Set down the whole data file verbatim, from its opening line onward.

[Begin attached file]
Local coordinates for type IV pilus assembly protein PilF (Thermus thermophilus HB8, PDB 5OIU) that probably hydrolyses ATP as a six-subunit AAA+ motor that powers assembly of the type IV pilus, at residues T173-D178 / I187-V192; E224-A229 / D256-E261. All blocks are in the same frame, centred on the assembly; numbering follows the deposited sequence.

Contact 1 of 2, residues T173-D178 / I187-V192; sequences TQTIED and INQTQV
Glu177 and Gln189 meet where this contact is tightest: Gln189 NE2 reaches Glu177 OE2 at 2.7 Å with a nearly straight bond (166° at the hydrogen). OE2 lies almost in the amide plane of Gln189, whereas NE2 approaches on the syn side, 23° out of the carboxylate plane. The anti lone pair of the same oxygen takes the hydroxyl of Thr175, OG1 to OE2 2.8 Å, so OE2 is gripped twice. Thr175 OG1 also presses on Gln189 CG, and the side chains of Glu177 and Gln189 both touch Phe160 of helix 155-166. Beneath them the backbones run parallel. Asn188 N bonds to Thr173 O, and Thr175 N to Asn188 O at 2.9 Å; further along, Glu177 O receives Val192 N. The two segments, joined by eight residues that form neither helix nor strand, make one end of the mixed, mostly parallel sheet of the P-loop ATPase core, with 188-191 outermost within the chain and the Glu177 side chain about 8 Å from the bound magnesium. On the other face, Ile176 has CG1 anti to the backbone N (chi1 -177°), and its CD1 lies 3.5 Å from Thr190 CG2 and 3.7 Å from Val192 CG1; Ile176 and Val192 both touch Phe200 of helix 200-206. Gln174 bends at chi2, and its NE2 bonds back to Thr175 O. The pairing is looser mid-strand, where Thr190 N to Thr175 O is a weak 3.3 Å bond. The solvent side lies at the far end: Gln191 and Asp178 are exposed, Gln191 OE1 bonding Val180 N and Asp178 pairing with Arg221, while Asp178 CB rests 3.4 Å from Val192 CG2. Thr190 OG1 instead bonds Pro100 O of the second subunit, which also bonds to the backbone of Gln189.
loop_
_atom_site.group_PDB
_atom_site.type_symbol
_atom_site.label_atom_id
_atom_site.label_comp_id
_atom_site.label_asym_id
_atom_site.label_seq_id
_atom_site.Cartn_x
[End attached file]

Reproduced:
Local coordinates for type IV pilus assembly protein PilF (Thermus thermophilus HB8, PDB 5OIU) that probably hydrolyses ATP as a six-subunit AAA+ motor that powers assembly of the type IV pilus, at residues T173-D178 / I187-V192; E224-A229 / D256-E261. All blocks are in the same frame, centred on the assembly; numbering follows the deposited sequence.

Contact 1 of 2, residues T173-D178 / I187-V192; sequences TQTIED and INQTQV
Glu177 and Gln189 meet where this contact is tightest: Gln189 NE2 reaches Glu177 OE2 at 2.7 Å with a nearly straight bond (166° at the hydrogen). OE2 lies almost in the amide plane of Gln189, whereas NE2 approaches on the syn side, 23° out of the carboxylate plane. The anti lone pair of the same oxygen takes the hydroxyl of Thr175, OG1 to OE2 2.8 Å, so OE2 is gripped twice. Thr175 OG1 also presses on Gln189 CG, and the side chains of Glu177 and Gln189 both touch Phe160 of helix 155-166. Beneath them the backbones run parallel. Asn188 N bonds to Thr173 O, and Thr175 N to Asn188 O at 2.9 Å; further along, Glu177 O receives Val192 N. The two segments, joined by eight residues that form neither helix nor strand, make one end of the mixed, mostly parallel sheet of the P-loop ATPase core, with 188-191 outermost within the chain and the Glu177 side chain about 8 Å from the bound magnesium. On the other face, Ile176 has CG1 anti to the backbone N (chi1 -177°), and its CD1 lies 3.5 Å from Thr190 CG2 and 3.7 Å from Val192 CG1; Ile176 and Val192 both touch Phe200 of helix 200-206. Gln174 bends at chi2, and its NE2 bonds back to Thr175 O. The pairing is looser mid-strand, where Thr190 N to Thr175 O is a weak 3.3 Å bond. The solvent side lies at the far end: Gln191 and Asp178 are exposed, Gln191 OE1 bonding Val180 N and Asp178 pairing with Arg221, while Asp178 CB rests 3.4 Å from Val192 CG2. Thr190 OG1 instead bonds Pro100 O of the second subunit, which also bonds to the backbone of Gln189.
loop_
_atom_site.group_PDB
_atom_site.type_symbol
_atom_site.label_atom_id
_atom_site.label_comp_id
_atom_site.label_asym_id
_atom_site.label_seq_id
_atom_site.Cartn_x